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tv   Bloomberg Surveillance  Bloomberg  October 30, 2015 6:00am-7:01am EDT

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confronts the immovable force of deflation. children, andwo one free trade zone. the you want surges this -- the yuan surges this morning. hours ago, congress disposes of the budget measure. now speaker ryan can go trick-or-treating. it morning, everyone. this is "bloomberg surveillance tom: live from new york. it is friday, october 30. i'm tom keene. jon ferro, international news overnight. jon: japan unchanged, on hold. we know that. a different approach to the word "disinflation" and the effects of energy. the transitory nature of it going into next year, and the ecb unwilling to do the same. tom: you see the headline coming
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across bloomberg hd, the idea of europe with 0% inflation or deflation right now underscoring where we are. we will have that as our single best chart this morning. right now we need our single best news. here is vonnie quinn. vonnie: rising 0%, a scary proposition. thesenate make sharing -- senate making sure the u.s. will not default on its debt. of $80ases budget caps billion over two years. hascentral bank of japan kept its monetary policy unchanged even though inflation is not going above the 2% target. oil prices fell in december for the second straight month. more than a dozen countries are wrapping up the most ambitious attempt yet to end syria civil war. john kerry was one of those trying to broker an end.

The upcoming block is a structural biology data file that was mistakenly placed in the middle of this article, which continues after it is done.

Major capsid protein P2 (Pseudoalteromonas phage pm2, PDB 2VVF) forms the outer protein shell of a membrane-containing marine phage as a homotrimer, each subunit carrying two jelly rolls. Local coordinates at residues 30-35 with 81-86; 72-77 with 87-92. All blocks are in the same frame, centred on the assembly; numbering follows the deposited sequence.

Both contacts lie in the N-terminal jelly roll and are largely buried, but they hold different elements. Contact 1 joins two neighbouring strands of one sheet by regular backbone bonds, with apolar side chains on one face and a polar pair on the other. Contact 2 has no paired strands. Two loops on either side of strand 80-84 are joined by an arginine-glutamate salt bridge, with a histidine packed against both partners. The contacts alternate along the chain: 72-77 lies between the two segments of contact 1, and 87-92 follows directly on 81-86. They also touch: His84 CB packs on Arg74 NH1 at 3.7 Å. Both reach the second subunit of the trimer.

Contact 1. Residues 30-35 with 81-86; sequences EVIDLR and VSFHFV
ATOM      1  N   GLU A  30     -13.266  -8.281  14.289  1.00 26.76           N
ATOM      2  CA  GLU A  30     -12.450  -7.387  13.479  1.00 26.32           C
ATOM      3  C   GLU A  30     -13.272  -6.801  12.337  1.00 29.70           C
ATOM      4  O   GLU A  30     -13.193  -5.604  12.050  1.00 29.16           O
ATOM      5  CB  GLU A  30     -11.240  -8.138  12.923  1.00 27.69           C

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attempts to find a political solution has -- have been stepped up. after aees are dead boat trying to reach turkey sank overnight. -- the rescue came one day after the country's coast guard rescue 242 refugees after sinking. view when says 400,000 migrants, many of them from syria, have reached by see this year. china's territorial claims have been challenge for the second time this year. a u.s. navy ship sailed into the 12-miles own around china's man-made islands earlier this week. one of those islands may soon be the base for an airfield. a retail group says americans will spend $6.9 billion on halloween. tom: are you kidding?